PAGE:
Brian still wanted to see the bloody indoor part to the museum, so I went to town on my apple and took a moment to sit quietly outside, marinating in my rage, for fear that I might rip Brian’s head off if I didn’t.  Once the apple started to digest, I pasted on a smile and joined Brian inside the museum.  I actually found a wall with signed pictures from lots of awesome astronauts, so I had a little moment of joy looking at Jack Swigert’s and Ken Mattingly’s John Hancocks.  Way cool.

After that, Brian and I made our way back to the winged tin can for our return journey.  I had woken up that morning already feeling like I was coming down with something, and at this point in the day I could feel a migraine coming on from lack of foodage and liquid.  While Brian preflighted, I downed some water with pain pills and chowed down on some emergency cliff bars Brian had on hand.

In times like these, I really rely on music to manipulate my mood, and right then I needed some major calming action, so I turned on some Jack Johnson and tried to sleep.

Midway through the flight I wasn’t feeling too bad, so when Brian asked if I would like to try taking the controls for the first time ever, I said sure.  Man, was that ever weird and terrifying.  I turned the yolk clockwise about an inch or so, and the plane began to slowly turn after a several second delay, which was very unnerving.  After a few minutes as pilot, my mounting anxiety got the better of me and I turned the controls back over.  Then I initiated a conversation about what might happen if Brian were to fall unconscious mid-flight, because now we need to plan for every worst case scenario.  We decided that I would get on the radio and shout that I was in trouble and needed a fighter jet escort, mayday, mayday, breaker, breaker, over!!  And then my anxiety got to dangerous levels just thinking about it, so we changed the subject.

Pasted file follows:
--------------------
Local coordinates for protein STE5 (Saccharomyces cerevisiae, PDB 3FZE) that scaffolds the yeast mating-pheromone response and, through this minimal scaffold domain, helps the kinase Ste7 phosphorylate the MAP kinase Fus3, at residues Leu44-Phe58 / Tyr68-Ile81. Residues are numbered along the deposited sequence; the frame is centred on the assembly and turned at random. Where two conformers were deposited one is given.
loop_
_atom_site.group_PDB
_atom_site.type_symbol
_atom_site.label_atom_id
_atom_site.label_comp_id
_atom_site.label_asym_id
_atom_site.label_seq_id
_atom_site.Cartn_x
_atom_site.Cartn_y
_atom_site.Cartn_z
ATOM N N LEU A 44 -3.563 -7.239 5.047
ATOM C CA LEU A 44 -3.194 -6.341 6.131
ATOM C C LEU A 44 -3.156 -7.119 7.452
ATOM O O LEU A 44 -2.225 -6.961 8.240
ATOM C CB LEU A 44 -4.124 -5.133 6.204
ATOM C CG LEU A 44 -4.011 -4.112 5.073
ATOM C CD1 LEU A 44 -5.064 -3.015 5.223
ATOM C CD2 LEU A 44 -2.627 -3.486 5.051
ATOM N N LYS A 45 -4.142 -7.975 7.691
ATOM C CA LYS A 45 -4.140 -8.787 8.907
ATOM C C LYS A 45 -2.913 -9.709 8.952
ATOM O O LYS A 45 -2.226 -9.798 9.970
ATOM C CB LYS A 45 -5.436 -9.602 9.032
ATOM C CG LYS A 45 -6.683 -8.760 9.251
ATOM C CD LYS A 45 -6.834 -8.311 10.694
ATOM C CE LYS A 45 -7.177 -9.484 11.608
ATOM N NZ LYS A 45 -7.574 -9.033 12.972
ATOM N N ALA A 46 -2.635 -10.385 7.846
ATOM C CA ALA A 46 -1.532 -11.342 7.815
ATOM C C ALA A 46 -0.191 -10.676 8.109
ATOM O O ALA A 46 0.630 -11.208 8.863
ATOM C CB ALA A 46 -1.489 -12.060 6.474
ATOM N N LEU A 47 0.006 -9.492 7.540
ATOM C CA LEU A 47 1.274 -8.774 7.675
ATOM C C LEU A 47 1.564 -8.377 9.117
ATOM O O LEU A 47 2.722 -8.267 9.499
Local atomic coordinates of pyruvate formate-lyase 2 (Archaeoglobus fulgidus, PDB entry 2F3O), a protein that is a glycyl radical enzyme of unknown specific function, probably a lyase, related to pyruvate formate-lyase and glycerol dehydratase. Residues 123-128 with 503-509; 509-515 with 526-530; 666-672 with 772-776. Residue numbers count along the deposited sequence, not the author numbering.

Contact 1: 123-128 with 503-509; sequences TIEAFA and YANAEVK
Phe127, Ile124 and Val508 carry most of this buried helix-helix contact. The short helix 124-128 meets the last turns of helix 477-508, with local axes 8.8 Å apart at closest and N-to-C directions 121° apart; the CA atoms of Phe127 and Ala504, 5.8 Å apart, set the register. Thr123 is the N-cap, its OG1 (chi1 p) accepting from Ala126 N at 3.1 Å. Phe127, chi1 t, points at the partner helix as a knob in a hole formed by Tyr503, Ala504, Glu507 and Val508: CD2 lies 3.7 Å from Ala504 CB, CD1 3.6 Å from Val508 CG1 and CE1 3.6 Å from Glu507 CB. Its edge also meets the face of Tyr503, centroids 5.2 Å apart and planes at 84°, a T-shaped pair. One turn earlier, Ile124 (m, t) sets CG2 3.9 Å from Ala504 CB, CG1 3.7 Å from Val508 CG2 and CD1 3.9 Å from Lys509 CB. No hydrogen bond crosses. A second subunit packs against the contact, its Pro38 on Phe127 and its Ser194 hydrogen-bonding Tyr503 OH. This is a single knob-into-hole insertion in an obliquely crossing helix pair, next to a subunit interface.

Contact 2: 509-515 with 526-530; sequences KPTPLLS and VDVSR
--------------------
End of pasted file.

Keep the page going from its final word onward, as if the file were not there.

Later on in the flight, I did my awesome job of pointing out another aircraft that was actually pretty close to us by airplane flight standards.  While Brian was trying to maneuver in such a way that would keep us alive, I started reciting lines from Top Gun about how we should take advantage of this opportunity to communicate…you know, the bird?  We should be inverted! I yelled at Brian.  I don’t think he heard me.

The last cool thing about the trip was that Brian heard over the radio that we were passing an area where people were actively sky diving at the time.  I kept watching for either the diving plane or for open parachutes, and just as we were about to land at our home airport, I saw two open parachutes way back behind us.  I was so excited about this that I practically had to clamp down on my mouth to keep from interfering from Brian trying to land the plane.  The second we touched down I dutifully tapped his shoulder and blurted, I saw two jumpers! Back there! But you were landing!  You missed it!

Hungry, Hungry Melissa Crisis averted, as we hauled ass to In N Out as soon as we left the airport.  Success!


9 responses

  1. Pingback: A moment of fear | Psychobabble

  2. Pingback: My nightmare come to life | Psychobabble

  3. Okay so. #1 I absolutely hate it when airport cafes are closed. It should be punishable by death to close an airport cafe. #2 Any airport cafe must serve chocolate milk and grilled cheese sandwiches. It’s just the law. #3 I’m sorry Melissa, but I have to side with Brian when it comes to having a filing cabinet for a brain with regard to aviation museums. I mean, come on, do you REMEMBER the amazing stitching on the backseat of that ONE plane with the funky-shaped rivets? How could you forget a thing like that? :-D